Chapter 13

This chapter is about managing conflict and negotiation. Conflicts are always present in daily life, work, school, on the streets. However, there is always a way to find a solution that would make the two parties in conflict come to a compromise. According to Rachel Zupek, writer for CNN online, "Human resource managers report spending 24 to 60 percent of their time, dealing with employee disputes." One of the reasons that work places are experiencing conflict is poor communication to employees that leads to poor leadership decisions. In any cases, early intervention in any conflict is the key to managing the conflict before it becomes an even bigger problem. Managers should give the employees the permission to debate by promoting an open discussion followed by a resolution and in this way; the end result will be more productive. It is always important to keep in mind that direct communication with the other person is the best way to solve the conflict instead of avoiding the conflict and creating an issue in the work place. Also for managers it is important to investigate and document the conflict, as well to take appropriate action.

Chapter 12

In this chapter the author discusses "Individual and Group Decision Making." We all make decisions on a daily basis. From what we are going to eat to what clothes to wear, our decisions impact our lives in many ways. In the business world everything is about making good decisions by identifying a problem and then finding the right solution that leads to a desired result. The book introduced the rational model approach which is used by most managers. "The rational model approach proposes that managers use a four step sequence when making decisions: 1) identifying the problem, 2) generating alternative solutions, 3) selecting a solution, 4) implementing and evaluating the solution." This approach is used by most companies in order to find good solutions to a problem. In the retail industry they use this approach when the stores are not reaching the sales goals of the month. In this case, the managers will meet with the employees to figure out why they are not selling more, then they will find a solution, and finally they will carry out the solution plan and see if it works.

Sunday, April 25, 2010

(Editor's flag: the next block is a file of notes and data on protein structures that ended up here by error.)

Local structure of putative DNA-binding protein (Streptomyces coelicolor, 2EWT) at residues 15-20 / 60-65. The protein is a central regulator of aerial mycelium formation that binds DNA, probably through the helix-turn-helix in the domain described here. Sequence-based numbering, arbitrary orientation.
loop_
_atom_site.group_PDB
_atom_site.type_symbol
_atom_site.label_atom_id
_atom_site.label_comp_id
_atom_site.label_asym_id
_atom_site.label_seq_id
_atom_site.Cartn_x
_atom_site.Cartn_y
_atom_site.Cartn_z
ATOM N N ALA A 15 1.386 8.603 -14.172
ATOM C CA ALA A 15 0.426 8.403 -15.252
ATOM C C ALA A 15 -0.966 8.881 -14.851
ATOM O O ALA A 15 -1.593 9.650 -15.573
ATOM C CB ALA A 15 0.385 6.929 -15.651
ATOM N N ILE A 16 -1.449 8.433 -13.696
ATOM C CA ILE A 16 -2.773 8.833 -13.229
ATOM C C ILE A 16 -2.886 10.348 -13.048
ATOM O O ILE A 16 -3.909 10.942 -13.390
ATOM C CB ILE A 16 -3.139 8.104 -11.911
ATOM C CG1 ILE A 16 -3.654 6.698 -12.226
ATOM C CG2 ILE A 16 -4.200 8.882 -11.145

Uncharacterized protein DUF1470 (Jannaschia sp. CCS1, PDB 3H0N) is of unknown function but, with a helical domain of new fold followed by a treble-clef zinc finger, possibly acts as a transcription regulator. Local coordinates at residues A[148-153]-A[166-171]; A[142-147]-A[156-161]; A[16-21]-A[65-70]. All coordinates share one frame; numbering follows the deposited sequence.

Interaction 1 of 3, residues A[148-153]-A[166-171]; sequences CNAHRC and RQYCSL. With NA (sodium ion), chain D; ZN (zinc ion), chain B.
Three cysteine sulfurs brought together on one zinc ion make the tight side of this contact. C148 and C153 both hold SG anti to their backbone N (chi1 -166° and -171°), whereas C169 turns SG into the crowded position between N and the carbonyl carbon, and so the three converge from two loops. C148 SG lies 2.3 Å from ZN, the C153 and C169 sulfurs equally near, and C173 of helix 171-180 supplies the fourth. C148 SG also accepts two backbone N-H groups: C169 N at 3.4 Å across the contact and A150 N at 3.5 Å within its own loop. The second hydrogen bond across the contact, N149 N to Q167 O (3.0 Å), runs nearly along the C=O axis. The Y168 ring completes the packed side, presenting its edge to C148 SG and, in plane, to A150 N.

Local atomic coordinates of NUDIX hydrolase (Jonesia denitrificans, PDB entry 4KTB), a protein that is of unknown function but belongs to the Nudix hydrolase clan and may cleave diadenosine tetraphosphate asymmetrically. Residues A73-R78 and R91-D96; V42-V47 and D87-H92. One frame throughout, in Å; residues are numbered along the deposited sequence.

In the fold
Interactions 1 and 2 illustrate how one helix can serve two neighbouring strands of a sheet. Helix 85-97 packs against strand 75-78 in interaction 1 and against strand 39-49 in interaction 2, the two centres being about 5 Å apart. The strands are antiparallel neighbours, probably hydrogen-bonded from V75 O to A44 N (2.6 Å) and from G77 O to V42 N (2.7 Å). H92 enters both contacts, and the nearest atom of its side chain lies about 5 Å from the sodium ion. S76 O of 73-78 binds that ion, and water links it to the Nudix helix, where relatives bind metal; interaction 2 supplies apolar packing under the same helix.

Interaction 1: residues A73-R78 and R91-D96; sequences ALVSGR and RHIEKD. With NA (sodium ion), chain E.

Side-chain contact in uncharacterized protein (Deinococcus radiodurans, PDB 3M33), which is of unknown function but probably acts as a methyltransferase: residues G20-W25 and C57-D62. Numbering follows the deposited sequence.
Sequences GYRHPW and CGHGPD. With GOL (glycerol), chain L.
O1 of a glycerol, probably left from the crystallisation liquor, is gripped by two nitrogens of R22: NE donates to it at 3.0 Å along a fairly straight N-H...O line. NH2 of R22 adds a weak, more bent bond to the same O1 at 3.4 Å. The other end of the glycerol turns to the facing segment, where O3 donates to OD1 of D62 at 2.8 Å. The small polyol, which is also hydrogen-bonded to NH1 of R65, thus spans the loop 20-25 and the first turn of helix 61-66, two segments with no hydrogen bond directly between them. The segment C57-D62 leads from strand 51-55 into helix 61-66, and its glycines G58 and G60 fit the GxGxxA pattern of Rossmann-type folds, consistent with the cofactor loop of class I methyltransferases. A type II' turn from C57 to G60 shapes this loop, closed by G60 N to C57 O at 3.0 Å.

Easing Change

An important section highlighted in Chapter 18 talks about characteristics that are related to resistance towards change. These personal traits include: the employee's commitment towards change, their resilience towards change, their level of self-concept, their tolerance of risk, and their levels of self-efficacy. These characteristics may stem from the "obstacles within the work environment" (Kreitner 537).

In the article, "The Relationship Between Charismatic Leadership, Work Engagement, and Organizational Citizenship Behaviors," Babcock, et. al. study the relationship between charismatic leadership and employee perceptions. Their results suggested that there is a significant and positive relation between charismatic leadership and work engagement.

Charismatic, positive leaders can help pave the way for change by easing their employees into the idea. Great leaders can build trust within the workplace, thus possibly removing the antichange attitudes that may once have existed.

Source: Babcock-Roberson, Meredith Elaine, and Oriel J. Strickland. "The Relationship Between Charismatic Leadership, Work Engagement, and Organizational Citizenship Behaviors." Journal of Psychology 144.3 (2010): 313-326. Academic Search Complete. EBSCO. Web. 26 Apr. 2010.

Common Organizational Themes

What I found particularly interesting in Chapter 17 is the discussion of common themes among all organizations. Despite the diverse forms and variations that may exist within and among organizations, four common characteristics include: coordination of effort, a common goal, division of labor, and a hierarchy of authority. In order to function effectively, there must be some form of these characteristics implemented in the organization.

In the article, "Initial Attraction to Organizations: The influence of trait inferences," Slaughter et. al. study how organization personality perceptions are associated with an organization's characteristics. Research shows that the organization personality perceptions: Boy Scout, Innovativeness, Dominance, Thrift, and Style may determine an individual's attraction to firms that display the traits they are looking for. Furthermore, organizations can highlight these traits for future recruitment in the workplace.

Establishing an organizational mission statement or purpose separates the organization from others. Though all share a general structure, it is up to the organization to build upon that foundation to create something great.